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Archive for the ‘Religion’ Category



“God and Goddess Emerging” and “A Beaked and Feathered God”: A Free Peek at Two Subscriber-Only Articles from Our Summer Issue

Oct2

by: Tikkun Administration on October 2nd, 2014 | Comments Off

Have you gotten a chance to check out Tikkun’s Summer 2014 print issue? We’d love to hear your opinions on some of the truly radical notions of God that progressive theologians are exploring.

A significant number of Tikkun readers have told us that they don’t believe in God. No worries! Our managing editor and many of our authors identify as agnostics or atheists too. Regardless of your own beliefs, it can be fascinating to learn how drastically different the notions of God currently being explored by progressive theologians are from previous sexist, racist, homophobic, and hierarchical conceptions of God.

We’re especially curious to hear feedback from you on “God and Goddess Emerging”, a provocative article by Rabbi Michael Lerner in the current print issue. In this historical moment, Lerner argues, we need to blend a panentheism that recognizes humans as in and part of God with the radical visions of God as YHVH (source of transformation) and El Shaddai (a love-oriented Breasted God). Only then will we able to see God as the consciousness of the universe, one that doesn’t intervene but instead repeats her/his/its message for a world of love and justice and compassion to anyone who will listen.

Our publisher has also made a special exception to allow non-subscribers to get a taste of an entirely different theological approach in “A Beaked and Feathered God: Rediscovering Christian Animism,” a lyrically written piece that celebrates the enfleshment of God in many forms. Mark I. Wallace, professor of religion at Swarthmore College, examines the rich variety of natural phenomena given sacred presence in biblical accounts and hones in on the avian spirit in particular. By further tying God to flesh and feathers, he hopes people will begin to rebel and counter the utilitarian attitudes toward nature that now dominate the global marketplace.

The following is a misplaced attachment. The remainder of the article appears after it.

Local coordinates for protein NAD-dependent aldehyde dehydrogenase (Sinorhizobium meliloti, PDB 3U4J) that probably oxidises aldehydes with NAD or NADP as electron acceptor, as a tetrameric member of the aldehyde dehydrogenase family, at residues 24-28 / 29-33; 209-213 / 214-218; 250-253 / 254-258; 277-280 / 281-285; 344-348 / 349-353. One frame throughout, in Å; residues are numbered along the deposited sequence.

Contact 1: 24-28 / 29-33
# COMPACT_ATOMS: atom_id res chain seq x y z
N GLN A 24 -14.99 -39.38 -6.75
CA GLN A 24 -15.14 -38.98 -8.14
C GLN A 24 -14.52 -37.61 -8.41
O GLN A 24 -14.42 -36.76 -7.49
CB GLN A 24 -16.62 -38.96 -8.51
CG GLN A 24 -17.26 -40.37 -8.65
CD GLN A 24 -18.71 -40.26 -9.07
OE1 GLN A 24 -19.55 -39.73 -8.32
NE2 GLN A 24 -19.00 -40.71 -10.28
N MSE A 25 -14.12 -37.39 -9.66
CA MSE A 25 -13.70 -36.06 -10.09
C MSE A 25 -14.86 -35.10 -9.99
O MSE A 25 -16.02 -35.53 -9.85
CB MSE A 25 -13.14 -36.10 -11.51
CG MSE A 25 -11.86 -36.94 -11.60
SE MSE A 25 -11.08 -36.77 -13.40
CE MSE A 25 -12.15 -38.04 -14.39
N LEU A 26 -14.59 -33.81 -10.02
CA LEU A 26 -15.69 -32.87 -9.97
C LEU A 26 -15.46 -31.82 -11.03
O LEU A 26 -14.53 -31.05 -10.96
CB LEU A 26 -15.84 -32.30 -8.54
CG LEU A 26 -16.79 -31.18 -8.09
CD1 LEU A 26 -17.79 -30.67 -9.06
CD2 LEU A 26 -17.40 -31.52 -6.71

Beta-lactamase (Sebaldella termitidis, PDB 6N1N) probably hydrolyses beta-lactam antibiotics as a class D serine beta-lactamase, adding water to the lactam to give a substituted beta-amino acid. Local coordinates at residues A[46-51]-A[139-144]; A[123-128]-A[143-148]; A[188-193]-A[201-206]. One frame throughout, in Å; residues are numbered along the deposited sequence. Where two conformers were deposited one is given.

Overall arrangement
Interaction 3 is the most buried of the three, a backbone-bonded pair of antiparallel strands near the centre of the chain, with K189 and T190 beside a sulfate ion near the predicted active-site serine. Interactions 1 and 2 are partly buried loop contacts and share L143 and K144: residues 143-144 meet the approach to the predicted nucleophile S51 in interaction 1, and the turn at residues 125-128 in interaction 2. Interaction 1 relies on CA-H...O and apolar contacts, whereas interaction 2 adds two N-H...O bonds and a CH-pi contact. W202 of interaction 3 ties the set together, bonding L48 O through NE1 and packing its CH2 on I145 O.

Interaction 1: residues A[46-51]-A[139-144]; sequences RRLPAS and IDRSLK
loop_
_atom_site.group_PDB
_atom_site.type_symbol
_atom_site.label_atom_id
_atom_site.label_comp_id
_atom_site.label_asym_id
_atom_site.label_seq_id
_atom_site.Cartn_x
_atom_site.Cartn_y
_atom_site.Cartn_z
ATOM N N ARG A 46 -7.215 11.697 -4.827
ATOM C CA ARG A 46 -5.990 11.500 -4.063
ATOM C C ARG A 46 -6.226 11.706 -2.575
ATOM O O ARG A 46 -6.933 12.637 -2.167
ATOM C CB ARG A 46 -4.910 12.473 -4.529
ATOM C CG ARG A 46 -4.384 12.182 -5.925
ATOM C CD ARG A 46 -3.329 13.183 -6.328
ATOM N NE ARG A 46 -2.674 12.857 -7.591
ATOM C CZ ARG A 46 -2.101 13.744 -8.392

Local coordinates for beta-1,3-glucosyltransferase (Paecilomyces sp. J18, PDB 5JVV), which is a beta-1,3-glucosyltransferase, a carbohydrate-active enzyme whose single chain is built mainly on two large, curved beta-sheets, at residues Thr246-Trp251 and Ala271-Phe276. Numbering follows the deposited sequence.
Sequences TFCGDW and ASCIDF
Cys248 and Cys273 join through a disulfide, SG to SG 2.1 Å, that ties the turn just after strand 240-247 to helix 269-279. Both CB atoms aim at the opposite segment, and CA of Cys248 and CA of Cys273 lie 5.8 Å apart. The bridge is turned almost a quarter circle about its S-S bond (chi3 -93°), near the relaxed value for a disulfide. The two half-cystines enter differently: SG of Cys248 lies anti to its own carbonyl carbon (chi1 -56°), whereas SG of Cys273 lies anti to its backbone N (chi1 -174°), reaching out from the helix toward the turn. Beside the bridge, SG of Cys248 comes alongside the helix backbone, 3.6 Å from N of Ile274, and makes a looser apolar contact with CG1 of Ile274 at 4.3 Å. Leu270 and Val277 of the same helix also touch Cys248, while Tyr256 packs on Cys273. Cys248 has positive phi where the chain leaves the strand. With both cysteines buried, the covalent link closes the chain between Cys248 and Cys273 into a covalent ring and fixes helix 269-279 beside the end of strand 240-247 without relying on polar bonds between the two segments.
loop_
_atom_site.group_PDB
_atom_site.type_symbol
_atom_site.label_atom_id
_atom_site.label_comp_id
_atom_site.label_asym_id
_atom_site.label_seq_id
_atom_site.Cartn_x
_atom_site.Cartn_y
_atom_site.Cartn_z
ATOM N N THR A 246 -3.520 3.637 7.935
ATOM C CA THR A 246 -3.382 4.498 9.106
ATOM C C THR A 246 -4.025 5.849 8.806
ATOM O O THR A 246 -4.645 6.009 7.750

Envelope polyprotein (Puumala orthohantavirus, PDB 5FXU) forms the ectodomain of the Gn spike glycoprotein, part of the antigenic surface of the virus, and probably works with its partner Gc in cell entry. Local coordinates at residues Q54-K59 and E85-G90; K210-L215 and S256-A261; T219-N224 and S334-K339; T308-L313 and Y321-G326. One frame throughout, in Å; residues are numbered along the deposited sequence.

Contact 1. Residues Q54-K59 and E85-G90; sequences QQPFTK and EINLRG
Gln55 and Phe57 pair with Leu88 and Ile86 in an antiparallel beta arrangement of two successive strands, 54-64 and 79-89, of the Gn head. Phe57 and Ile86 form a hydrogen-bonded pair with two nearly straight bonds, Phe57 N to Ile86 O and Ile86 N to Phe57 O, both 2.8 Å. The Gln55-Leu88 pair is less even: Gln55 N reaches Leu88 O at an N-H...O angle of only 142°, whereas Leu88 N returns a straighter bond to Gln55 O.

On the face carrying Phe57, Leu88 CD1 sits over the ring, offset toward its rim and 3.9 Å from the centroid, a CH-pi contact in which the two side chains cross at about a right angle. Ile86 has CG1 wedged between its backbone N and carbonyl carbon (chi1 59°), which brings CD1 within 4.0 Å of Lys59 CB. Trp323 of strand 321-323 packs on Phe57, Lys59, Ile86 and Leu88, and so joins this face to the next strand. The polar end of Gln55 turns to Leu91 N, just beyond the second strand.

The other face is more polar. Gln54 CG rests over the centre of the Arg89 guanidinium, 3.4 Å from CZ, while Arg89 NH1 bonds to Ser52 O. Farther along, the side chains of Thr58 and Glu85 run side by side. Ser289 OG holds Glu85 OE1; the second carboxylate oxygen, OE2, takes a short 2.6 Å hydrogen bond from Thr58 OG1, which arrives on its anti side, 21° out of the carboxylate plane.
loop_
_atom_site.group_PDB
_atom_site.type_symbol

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What Happens when a Ritual Works: The People’s Climate March

Sep29

by: on September 29th, 2014 | Comments Off

People's Climate March 2014

Credit: Creative Commons/South Bend Voice

Originally published in National Catholic Reporter

Religious folk are not so good at a lot of things but we are experts at ritual. The mass. The wedding. The baptism. The Bar Mitzvah. The funeral. The Praise service.

At the climate march we multifaith types joined the rest of the people who love the earth enough to march and create a ritual. When a ritual works, people feel something. They are changed. They come in the door one person and go out another.

The best moment was at 12:58 p.m. when a call went out for two minutes of silence. It was real. Quiet in New York City? Very much so. And then a secular ritual – the wave – joined the quiet, starting from the back and waving all the way through the thousands gathered. Like an ululation – an Arabic shout that accompanies ritual – the sound built its joy and pierced the quiet with happiness. EVERYBODY I know says that was the moment worth the bus rides, the sleeping on the floor and the expensive packaged food. For me, it was an urban bliss, a sacralization of all that has been desacralized, a punctuation marking off the time before we had hope we could love the earth from the time when we forgot or did not. Hope waved its arms and its voice at us, and we waved back. I know this mostly happens at large sports events. So what? The blend of the sacred and the secular, the earth and the heavens was everywhere.